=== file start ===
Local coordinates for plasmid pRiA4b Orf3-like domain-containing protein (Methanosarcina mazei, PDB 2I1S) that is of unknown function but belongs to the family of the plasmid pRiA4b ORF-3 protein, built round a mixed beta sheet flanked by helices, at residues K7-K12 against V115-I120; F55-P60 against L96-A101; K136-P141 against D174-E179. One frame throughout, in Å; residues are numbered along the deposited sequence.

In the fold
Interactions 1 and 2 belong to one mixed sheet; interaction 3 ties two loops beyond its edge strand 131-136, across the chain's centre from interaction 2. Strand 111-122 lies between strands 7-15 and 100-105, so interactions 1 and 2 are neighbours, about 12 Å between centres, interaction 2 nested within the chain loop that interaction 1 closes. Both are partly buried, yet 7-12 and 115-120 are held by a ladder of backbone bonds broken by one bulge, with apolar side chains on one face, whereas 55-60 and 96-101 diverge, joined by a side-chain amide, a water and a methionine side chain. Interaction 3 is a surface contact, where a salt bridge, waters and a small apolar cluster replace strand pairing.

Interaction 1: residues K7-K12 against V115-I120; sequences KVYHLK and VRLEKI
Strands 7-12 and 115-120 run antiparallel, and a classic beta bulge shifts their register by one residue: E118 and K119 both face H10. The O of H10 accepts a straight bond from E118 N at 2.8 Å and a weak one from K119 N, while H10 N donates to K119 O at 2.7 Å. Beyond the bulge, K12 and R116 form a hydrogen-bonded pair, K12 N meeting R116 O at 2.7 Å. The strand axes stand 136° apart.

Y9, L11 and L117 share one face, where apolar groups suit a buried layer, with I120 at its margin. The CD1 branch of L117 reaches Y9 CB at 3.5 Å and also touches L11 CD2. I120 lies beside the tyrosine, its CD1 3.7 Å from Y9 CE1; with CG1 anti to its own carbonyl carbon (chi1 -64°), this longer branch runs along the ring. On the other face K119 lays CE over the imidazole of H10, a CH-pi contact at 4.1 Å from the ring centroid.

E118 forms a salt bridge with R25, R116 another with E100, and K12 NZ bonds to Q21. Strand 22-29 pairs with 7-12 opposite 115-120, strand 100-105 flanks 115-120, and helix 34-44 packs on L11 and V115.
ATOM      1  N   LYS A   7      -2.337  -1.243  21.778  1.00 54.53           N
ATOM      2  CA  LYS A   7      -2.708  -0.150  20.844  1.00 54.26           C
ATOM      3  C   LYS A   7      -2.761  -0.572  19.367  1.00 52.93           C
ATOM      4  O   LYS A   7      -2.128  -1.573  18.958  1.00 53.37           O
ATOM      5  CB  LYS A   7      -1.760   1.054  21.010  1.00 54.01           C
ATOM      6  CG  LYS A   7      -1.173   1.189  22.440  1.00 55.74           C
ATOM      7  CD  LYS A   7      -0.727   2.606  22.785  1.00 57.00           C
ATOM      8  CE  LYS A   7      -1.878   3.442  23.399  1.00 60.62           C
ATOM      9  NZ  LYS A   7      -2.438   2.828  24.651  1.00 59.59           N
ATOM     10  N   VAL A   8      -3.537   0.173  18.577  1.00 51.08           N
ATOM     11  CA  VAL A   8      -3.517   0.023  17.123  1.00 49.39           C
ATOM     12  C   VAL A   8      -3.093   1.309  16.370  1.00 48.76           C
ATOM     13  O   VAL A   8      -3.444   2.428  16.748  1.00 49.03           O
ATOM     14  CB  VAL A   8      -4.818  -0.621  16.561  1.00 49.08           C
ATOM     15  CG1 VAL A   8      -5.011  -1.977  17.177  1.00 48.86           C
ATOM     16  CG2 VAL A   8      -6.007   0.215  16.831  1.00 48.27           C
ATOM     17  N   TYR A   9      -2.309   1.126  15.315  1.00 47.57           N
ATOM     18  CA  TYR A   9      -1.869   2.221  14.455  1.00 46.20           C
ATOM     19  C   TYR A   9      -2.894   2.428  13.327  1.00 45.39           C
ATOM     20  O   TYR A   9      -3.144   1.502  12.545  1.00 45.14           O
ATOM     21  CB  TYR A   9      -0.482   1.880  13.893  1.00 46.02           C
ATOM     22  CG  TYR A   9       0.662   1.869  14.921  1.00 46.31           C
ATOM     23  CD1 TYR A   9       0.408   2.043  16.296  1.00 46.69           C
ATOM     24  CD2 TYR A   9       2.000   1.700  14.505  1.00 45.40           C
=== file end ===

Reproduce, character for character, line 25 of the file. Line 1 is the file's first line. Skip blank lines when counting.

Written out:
ATOM     18  CA  TYR A   9      -1.869   2.221  14.455  1.00 46.20           C